For anyone who obsessed about the George W. Bush administration as much as I did, Beasts of the Southern Wild, was always going to be a film of interesting politics. Hurricane Katrina almost immediately became synonymous with governmental incompetence and media misrepresentation and has become a stain on Bush’s (already ridiculously tarnished) legacy. Amazingly, there is an infamous comment in his autobiography where he claimed that the lowest moment in his presidency was when Kanye West proclaimed that he ‘didn't care about black people’ after the hurricane. This is a film that tells the story of some of those people.
For a project as low budget as Beasts of the Southern Wild was, it is grounded in a decade that has become notorious for political, economic and cultural excess and can only be viewed as a political response to Katrina and it’s aftermath. The story revolves around a young girl named Hushpuppy (played by the incredible 6 year old Quvenzhané Wallis) and her relationship with her father Wink (Dwight Henry). They live in such abject poverty that the magic realism of the impending story is a comforting distraction from the reality of their immediate situation. The narrative begins with a storm that descends over The Bathtub, a mythical island that is located off of New Orleans, and follows the pair as they prepare for the storm and deal with its repercussions. The wonderfully surreal arrival of the eponymous beasts that haunt Hushpuppy seem to prepare her for the climatic and mortal upheavals that she will have to navigate throughout the story.
The inhabitants of this culture appear to be primarily modern-day hunter/gatherers that live in ramshackle dwellings created with pieces of truck/boat/plastic sheeting, yet they show a degree of community that is distinctly lacking in America’s further inland communities. The apparent neglect and violence that exists between Hushpuppy and her father is at first harrowing, in particular a scene where he knocks her to the ground with a slap, yet as the narrative unfolds it is an increasing illness that Wink is trying to shelter her from that explains why he is so desperate for her to learn to live independently. The implication here is that the government is, at best, unhelpful so life should be lived independently within The Bathtub community. The only times that they venture outside is once when they are dragged to a makeshift hospital, and a second time when Hushpuppy and some friends go to a local bar in an unspoken search of her mother.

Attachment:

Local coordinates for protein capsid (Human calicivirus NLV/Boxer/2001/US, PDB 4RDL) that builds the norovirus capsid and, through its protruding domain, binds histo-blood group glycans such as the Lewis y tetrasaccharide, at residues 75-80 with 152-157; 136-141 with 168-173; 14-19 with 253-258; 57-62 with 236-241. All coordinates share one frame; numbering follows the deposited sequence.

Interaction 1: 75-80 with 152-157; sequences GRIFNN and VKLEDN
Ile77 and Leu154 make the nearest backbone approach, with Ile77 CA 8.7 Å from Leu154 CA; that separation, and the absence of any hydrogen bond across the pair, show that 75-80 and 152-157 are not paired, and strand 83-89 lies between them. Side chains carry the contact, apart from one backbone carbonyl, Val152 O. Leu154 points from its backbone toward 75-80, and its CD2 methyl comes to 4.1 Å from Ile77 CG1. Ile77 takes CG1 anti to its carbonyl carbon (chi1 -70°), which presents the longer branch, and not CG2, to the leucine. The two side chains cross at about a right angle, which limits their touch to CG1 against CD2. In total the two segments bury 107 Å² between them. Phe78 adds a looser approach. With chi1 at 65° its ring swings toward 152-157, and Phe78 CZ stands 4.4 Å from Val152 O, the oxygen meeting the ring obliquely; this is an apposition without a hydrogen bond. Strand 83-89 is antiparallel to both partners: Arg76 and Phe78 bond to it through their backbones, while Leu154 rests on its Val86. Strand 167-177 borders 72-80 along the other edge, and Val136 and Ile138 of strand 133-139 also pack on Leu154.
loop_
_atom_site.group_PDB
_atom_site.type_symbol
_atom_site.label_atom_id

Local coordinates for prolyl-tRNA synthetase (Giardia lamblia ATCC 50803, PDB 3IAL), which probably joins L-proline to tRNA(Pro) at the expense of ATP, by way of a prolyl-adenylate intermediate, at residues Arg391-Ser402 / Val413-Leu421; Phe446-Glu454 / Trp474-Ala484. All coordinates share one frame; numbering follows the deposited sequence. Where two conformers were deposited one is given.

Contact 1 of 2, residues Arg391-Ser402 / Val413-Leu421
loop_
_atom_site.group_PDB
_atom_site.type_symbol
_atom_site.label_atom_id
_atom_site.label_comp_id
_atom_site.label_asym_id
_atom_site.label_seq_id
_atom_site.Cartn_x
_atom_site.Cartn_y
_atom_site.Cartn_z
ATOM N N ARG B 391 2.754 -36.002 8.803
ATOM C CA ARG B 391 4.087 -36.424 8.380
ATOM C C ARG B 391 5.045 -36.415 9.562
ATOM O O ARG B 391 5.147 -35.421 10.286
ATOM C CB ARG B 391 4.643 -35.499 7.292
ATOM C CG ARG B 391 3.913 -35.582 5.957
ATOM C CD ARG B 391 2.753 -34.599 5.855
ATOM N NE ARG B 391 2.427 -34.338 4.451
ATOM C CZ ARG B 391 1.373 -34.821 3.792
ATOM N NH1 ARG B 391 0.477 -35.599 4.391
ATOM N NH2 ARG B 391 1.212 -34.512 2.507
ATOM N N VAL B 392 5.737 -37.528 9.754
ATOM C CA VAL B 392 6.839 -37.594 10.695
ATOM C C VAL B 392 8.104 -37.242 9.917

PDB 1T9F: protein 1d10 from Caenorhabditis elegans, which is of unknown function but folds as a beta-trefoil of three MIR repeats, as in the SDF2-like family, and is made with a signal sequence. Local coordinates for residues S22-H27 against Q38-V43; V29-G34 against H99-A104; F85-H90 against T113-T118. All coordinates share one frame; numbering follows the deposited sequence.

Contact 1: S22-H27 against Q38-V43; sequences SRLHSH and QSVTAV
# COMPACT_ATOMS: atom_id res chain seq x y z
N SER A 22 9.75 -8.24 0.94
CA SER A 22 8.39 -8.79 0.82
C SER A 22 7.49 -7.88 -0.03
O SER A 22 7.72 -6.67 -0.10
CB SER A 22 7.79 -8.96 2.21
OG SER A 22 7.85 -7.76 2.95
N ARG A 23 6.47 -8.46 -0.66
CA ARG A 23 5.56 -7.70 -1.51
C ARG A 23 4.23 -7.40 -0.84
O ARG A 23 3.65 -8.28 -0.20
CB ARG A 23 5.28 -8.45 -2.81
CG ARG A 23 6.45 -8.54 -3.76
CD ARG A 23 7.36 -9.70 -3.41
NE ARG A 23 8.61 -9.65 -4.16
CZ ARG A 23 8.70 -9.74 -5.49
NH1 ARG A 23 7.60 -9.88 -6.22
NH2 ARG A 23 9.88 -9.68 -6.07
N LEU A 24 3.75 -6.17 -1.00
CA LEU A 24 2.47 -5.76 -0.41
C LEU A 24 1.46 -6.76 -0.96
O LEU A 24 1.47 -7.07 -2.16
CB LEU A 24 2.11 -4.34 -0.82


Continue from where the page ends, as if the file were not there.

The cinematography of the film is wonderfully retro and lo-fi, as if Daniel Johnston was in charge of a uniquely American yet aesthetically postcolonial neo-documentary. On top of that, the music was so moving (recorded in part by the director Benh Zeitlin) that I immediately purchased the album on iTunes and played the final title sequence on repeat due to the aching nostalgia I had for the speechlessness I experienced after Hushpuppy’s final voice over. It is a wonderful film and an amazing example of ‘alternative’ cinema tapping in to a feeling of empathy towards a disenfranchised cinema audience that blockbusters can only dream of.